Non-invasive procedure

  • It is a good alternative to other surgical procedures or medications

Comparatively safe

  • Light therapy lamp, when used correctly, has low–risk and are generally safe.

Convenient procedure

  • Light therapy can be used at home, even while eating or reading

Having Mild side effects

  • Most of the side effects are preventable by adjusting the light therapy lamp.6Benefits| Researched based study from


Who should avoid Light Therapy.

Who should avoid Light therapy?

  • People with a family history of skin cancer
  • Who has liver disease
  • People with lupus (a disease in which the immune system attacks healthy tissue)
  • One with sensitive skin
  • With eye disease
  • One with heart disease
  • People on antipsychotic medication
  • Pregnant woman
  • Nursing mothers7Contraindications| Researched based study from

At home

Light therapy application at home

For depression

Before starting the light therapy session at home, it is always best to consult with the health care professional about the health condition.

To use a light therapy lamp (1000lux intensity), one must follow the following steps:

Before starting, read and follow the instructions as mentioned in the lightbox manufacturer’s guide.


  1. Place the light therapy lamp on a table or desk
  2. Sit or stand correctly at a distance as mentioned in the user’s guide
  3. One must keep the eyes open and must avoid sleeping during the session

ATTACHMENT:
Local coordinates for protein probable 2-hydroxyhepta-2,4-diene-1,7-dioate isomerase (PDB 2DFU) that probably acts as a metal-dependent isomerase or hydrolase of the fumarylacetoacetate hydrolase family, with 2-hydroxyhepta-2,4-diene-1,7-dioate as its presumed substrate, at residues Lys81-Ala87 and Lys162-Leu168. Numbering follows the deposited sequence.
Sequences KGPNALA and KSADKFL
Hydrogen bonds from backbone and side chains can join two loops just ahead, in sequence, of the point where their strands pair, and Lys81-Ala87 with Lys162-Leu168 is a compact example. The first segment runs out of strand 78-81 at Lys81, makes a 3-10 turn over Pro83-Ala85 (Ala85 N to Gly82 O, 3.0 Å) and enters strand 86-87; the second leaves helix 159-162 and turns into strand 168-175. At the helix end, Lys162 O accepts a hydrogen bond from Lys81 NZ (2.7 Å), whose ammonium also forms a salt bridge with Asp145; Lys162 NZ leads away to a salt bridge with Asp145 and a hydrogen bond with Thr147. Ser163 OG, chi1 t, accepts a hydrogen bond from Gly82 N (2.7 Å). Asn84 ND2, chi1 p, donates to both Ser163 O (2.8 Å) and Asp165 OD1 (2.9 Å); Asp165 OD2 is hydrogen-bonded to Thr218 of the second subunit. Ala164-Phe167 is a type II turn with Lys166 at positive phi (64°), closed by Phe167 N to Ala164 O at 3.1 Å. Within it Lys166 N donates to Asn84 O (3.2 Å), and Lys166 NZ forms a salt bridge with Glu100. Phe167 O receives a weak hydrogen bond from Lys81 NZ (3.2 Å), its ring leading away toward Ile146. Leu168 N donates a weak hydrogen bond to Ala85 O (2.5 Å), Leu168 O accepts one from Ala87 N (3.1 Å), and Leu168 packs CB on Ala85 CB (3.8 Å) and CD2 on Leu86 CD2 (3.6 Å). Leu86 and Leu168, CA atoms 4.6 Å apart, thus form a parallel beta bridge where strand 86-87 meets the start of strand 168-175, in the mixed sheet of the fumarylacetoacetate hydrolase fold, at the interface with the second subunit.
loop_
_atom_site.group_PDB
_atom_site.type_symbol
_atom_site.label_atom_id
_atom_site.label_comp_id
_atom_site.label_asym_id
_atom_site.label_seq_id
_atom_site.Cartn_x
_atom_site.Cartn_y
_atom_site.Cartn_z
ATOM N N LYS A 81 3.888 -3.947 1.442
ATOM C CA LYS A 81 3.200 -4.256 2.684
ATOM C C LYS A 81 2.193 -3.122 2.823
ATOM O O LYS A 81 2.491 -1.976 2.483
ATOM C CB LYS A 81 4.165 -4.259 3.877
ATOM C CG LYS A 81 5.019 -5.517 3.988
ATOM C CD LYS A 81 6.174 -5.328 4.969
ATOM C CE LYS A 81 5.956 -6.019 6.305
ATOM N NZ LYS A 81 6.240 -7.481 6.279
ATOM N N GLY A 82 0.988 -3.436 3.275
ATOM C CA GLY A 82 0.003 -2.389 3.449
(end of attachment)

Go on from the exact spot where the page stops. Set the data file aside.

4. Avoid staring at the lamp or lightbox
  5. Start with an initial half an hour of exposure daily
  6. Schedule the light therapy session each day in the early morning between 6 to 9 am.

During the session, one can pass the time in front of the lightbox carrying out normal activities such as reading and working.8At home| Researched based study from


Available devices for Light therapy

One can get light therapy treatment at the doctor’s clinic, hospital, or home.

Devices available to treat depression

  • Tabletop light boxes or sunlamps with a wide arc of light
  • Avail lamps that have 1000lux light illumination and put out as modest UV light as possible

Devices available to treat skin conditions

  • Handheld lamps that produce light to a few areas of the skin
  • Large panels that send beams over the whole body
  • Units that controls small tunnel of light to treat hand or foot
  • Combs that send ultraviolet light through hair onto the scalp to treat scalp psoriasis
  • Excimer laser sends UVB light to small areas of the skin Excimer laser are powerful ultraviolet lasers 9Devices| Researched based study from


Key Takeaways

  • Light therapy is a non-invasive, painless treatment for several health conditions, including neonatal jaundice, skin disease, mood disorder, and depression.
  • Light therapy is a convenient treatment that can even be performed at home
  • One opting to take light therapy for any health condition must inform the doctor about the medical condition, medications, and health supplements one is using to avoid any unwanted complications
Disclaimer: The user acknowledges that this article's information is being offered for informational purposes only. Every attempt has been made to guarantee that the article is informational and correct. If they have any doubts or questions about their health, we firmly advise our readers to visit a doctor or other healthcare professional.